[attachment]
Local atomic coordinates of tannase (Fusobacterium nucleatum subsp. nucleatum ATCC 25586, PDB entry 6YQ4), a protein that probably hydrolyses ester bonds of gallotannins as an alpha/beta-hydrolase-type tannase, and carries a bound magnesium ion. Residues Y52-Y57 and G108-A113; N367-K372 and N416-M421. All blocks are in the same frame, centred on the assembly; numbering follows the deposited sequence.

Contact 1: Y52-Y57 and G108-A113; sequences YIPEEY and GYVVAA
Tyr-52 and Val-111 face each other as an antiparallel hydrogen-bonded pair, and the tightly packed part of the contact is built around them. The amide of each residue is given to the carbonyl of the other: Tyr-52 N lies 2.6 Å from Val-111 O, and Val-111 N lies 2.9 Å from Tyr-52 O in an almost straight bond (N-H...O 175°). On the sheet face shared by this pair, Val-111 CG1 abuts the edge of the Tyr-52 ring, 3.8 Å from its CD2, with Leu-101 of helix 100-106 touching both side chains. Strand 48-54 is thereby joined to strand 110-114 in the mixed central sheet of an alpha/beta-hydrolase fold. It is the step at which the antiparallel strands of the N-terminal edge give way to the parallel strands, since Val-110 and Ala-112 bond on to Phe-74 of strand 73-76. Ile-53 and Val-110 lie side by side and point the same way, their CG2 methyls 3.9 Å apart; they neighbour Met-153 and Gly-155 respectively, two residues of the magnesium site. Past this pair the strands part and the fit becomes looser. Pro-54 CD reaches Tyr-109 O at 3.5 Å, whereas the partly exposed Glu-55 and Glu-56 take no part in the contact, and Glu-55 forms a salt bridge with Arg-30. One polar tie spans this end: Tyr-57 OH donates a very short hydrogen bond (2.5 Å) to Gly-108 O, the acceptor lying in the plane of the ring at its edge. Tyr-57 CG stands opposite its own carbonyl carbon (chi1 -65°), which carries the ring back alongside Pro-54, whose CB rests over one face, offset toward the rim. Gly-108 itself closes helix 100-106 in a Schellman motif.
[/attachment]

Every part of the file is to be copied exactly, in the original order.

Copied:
Local atomic coordinates of tannase (Fusobacterium nucleatum subsp. nucleatum ATCC 25586, PDB entry 6YQ4), a protein that probably hydrolyses ester bonds of gallotannins as an alpha/beta-hydrolase-type tannase, and carries a bound magnesium ion. Residues Y52-Y57 and G108-A113; N367-K372 and N416-M421. All blocks are in the same frame, centred on the assembly; numbering follows the deposited sequence.

Contact 1: Y52-Y57 and G108-A113; sequences YIPEEY and GYVVAA
Tyr-52 and Val-111 face each other as an antiparallel hydrogen-bonded pair, and the tightly packed part of the contact is built around them. The amide of each residue is given to the carbonyl of the other: Tyr-52 N lies 2.6 Å from Val-111 O, and Val-111 N lies 2.9 Å from Tyr-52 O in an almost straight bond (N-H...O 175°). On the sheet face shared by this pair, Val-111 CG1 abuts the edge of the Tyr-52 ring, 3.8 Å from its CD2, with Leu-101 of helix 100-106 touching both side chains. Strand 48-54 is thereby joined to strand 110-114 in the mixed central sheet of an alpha/beta-hydrolase fold. It is the step at which the antiparallel strands of the N-terminal edge give way to the parallel strands, since Val-110 and Ala-112 bond on to Phe-74 of strand 73-76. Ile-53 and Val-110 lie side by side and point the same way, their CG2 methyls 3.9 Å apart; they neighbour Met-153 and Gly-155 respectively, two residues of the magnesium site. Past this pair the strands part and the fit becomes looser. Pro-54 CD reaches Tyr-109 O at 3.5 Å, whereas the partly exposed Glu-55 and Glu-56 take no part in the contact, and Glu-55 forms a salt bridge with Arg-30. One polar tie spans this end: Tyr-57 OH donates a very short hydrogen bond (2.5 Å) to Gly-108 O, the acceptor lying in the plane of the ring at its edge. Tyr-57 CG stands opposite its own carbonyl carbon (chi1 -65°), which carries the ring back alongside Pro-54, whose CB rests over one face, offset toward the rim. Gly-108 itself closes helix 100-106 in a Schellman motif.